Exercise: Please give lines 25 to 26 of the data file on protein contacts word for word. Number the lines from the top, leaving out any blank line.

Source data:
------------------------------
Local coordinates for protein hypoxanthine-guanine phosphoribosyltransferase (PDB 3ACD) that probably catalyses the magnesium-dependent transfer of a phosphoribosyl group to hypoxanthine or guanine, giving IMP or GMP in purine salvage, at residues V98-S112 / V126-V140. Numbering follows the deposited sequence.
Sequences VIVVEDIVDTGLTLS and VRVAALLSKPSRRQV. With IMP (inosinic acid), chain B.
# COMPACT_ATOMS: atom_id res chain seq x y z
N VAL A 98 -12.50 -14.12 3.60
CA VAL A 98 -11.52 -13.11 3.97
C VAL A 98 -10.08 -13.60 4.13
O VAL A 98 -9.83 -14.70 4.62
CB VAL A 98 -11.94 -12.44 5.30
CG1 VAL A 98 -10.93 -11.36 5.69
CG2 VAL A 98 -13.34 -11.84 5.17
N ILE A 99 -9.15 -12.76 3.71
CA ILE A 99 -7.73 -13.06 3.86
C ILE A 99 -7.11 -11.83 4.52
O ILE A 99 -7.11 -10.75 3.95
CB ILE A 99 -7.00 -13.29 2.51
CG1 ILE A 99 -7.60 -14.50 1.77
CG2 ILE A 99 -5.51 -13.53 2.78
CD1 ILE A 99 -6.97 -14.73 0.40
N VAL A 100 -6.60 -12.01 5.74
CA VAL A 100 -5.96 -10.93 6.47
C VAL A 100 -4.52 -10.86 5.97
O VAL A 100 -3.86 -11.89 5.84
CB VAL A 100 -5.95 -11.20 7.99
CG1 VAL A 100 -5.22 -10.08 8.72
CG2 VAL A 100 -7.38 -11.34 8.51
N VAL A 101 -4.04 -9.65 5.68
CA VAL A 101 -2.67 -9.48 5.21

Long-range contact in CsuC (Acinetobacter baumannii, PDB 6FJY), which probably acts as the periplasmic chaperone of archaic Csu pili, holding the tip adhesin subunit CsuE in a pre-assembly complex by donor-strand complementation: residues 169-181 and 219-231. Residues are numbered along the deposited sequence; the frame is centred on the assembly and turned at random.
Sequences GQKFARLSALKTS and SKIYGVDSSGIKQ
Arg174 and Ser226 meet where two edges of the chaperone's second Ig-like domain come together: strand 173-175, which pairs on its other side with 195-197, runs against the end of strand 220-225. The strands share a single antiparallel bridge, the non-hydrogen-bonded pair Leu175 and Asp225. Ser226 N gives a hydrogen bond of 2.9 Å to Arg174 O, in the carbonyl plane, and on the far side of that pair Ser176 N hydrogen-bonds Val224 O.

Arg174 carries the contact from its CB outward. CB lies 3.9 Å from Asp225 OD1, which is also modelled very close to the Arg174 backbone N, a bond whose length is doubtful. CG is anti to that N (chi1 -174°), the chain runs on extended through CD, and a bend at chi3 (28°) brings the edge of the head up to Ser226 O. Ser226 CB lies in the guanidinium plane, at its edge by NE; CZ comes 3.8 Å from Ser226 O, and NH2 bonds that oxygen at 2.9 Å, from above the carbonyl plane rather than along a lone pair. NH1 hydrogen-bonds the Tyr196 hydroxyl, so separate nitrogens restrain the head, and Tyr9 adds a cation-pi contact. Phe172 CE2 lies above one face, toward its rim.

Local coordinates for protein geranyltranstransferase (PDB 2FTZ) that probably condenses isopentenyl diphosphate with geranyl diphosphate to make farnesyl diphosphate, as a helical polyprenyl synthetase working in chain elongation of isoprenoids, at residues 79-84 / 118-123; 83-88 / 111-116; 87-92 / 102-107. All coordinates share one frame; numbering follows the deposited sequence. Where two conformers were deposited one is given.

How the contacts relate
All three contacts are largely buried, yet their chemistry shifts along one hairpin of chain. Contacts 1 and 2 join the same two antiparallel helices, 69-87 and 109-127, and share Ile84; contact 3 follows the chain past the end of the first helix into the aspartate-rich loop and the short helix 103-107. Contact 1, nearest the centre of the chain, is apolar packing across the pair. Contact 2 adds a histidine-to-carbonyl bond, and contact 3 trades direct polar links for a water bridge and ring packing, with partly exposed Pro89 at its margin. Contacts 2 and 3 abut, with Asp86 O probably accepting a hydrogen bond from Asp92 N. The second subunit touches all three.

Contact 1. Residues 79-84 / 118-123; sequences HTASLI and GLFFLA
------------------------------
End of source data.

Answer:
CG2 VAL A 100 -7.38 -11.34 8.51
N VAL A 101 -4.04 -9.65 5.68